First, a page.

Another recurring motif is the limited resources of North Korea and the bizarre hierarchy of priorities that dictates how those resources are used. Take electricity, for instance. Much of the 50-story hotel Delisle lives in during his stay is completely unlit. At night the city is plunged into darkness, as rationing does not allow the citizens to even light their own apartments. However, when foreign delegations stay at the hotel, the entire thing is brightly lit for the duration of their stay to give the impression that energy conservation isn't an issue. When Delisle is given a tour of the elaborately pointless Pyongyang subway system, it too is completely illuminated. Issues like this are tied up with the general Asian cultural feature of "saving face", twisted up with bizarre North Korean logic and social control.

In much the same vein, Delisle is taken on many "impromptu" (they are very carefully timed and arranged) visits to various North Korean cultural landmarks, like a visit to a museum that is full of gifts to the Dear Leader from governments around the world, which range from comically everyday items like forks to gold to elephant tusks. There is also a museum featuring paintings of American soldiers forcing a child to drink motor oil. Everything that is shown in North Korea serves a dual purpose: to deify the elder or younger Kim, and to undermine the global powers that threaten North Korea's supposed hegemony. The gap between this internal image of North Korea and its leaders and the opposing reality is so bizarre that it's funny, and Delisle capitalizes on this absurdity frequently.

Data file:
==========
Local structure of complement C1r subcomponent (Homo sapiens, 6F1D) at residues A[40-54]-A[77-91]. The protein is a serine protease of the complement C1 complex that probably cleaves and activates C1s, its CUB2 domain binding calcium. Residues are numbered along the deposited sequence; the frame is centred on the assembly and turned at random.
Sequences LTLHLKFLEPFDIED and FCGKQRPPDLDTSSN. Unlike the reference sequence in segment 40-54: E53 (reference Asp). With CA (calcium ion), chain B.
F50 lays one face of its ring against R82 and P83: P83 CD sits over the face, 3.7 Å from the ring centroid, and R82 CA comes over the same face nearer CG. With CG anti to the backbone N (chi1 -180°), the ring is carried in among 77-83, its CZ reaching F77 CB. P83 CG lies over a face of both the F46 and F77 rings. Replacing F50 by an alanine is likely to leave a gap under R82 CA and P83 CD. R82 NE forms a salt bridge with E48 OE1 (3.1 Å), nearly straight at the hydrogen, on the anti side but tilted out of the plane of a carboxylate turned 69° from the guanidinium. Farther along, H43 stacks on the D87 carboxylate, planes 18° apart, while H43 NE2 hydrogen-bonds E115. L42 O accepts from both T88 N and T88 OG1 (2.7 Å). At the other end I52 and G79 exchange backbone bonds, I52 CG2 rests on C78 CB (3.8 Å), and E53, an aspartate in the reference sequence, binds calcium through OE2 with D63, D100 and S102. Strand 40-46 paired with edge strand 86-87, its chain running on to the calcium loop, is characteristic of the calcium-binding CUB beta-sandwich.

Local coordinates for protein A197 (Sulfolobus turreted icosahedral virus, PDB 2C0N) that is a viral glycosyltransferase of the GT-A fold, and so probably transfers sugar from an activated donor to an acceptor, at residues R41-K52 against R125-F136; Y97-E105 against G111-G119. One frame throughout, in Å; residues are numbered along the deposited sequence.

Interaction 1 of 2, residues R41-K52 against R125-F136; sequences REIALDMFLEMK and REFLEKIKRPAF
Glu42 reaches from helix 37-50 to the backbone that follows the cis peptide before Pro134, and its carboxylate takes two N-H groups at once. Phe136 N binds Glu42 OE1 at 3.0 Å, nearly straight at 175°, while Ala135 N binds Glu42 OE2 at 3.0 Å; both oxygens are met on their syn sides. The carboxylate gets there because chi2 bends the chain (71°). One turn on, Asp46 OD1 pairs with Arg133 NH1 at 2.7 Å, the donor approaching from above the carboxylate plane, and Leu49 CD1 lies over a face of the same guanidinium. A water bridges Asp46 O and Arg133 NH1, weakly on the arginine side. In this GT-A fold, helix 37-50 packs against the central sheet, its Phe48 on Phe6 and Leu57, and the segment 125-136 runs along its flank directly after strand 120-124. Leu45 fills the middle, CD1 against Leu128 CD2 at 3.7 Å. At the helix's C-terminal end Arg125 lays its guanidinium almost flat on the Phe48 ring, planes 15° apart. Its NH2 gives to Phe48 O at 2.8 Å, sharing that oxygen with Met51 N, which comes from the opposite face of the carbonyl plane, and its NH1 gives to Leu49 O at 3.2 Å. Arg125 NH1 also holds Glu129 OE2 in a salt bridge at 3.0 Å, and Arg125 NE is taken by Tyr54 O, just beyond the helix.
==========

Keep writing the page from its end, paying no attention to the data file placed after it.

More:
Any foreigner living in Pyongyang must inevitably confront feelings of guilt. After all, foreigners live like members of the government's ruling elite; they eat piles of oily food each night while people mere miles away are literally starving to death. I thought Delisle could have done a more thorough job exploring this particular avenue, but he does reference these guilty feelings a few times and the human mind, after all, is adept at normalizing strange circumstances.